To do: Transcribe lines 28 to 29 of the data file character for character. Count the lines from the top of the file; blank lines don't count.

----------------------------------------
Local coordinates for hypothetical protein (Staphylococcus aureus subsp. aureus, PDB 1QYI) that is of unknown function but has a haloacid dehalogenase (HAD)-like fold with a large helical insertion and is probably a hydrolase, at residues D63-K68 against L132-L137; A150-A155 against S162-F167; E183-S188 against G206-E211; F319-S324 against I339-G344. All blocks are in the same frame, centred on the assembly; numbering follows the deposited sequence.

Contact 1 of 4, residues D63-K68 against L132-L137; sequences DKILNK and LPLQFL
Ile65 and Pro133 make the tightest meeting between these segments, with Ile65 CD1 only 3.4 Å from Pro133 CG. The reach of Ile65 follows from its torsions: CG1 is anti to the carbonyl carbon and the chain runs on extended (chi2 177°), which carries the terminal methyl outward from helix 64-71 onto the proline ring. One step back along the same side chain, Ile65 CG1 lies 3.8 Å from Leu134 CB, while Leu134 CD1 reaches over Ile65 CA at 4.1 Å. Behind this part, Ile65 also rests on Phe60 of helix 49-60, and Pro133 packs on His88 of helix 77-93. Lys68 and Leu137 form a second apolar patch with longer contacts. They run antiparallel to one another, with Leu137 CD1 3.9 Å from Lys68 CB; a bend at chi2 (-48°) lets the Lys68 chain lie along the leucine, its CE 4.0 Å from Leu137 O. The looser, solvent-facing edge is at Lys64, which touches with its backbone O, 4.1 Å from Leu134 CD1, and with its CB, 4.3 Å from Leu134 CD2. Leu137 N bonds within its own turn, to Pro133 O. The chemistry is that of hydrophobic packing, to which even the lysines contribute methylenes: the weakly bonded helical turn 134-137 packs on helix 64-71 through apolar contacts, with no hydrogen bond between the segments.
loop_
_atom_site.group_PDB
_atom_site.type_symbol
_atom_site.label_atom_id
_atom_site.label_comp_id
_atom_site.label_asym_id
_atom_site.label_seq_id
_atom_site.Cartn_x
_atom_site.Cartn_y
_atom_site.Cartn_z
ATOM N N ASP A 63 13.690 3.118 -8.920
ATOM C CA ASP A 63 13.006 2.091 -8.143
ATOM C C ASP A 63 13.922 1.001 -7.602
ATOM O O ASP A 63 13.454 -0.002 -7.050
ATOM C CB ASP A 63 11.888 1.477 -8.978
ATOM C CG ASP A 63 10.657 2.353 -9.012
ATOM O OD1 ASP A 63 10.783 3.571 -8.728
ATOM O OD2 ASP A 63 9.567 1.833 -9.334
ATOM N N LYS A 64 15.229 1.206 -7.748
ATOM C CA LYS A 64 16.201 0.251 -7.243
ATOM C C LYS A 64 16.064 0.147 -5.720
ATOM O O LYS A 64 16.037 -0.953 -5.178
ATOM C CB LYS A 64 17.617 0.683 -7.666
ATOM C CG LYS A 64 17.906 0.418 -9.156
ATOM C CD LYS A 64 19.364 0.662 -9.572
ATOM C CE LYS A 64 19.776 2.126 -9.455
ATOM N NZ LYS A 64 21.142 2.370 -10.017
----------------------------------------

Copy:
ATOM C CD LYS A 64 19.364 0.662 -9.572
ATOM C CE LYS A 64 19.776 2.126 -9.455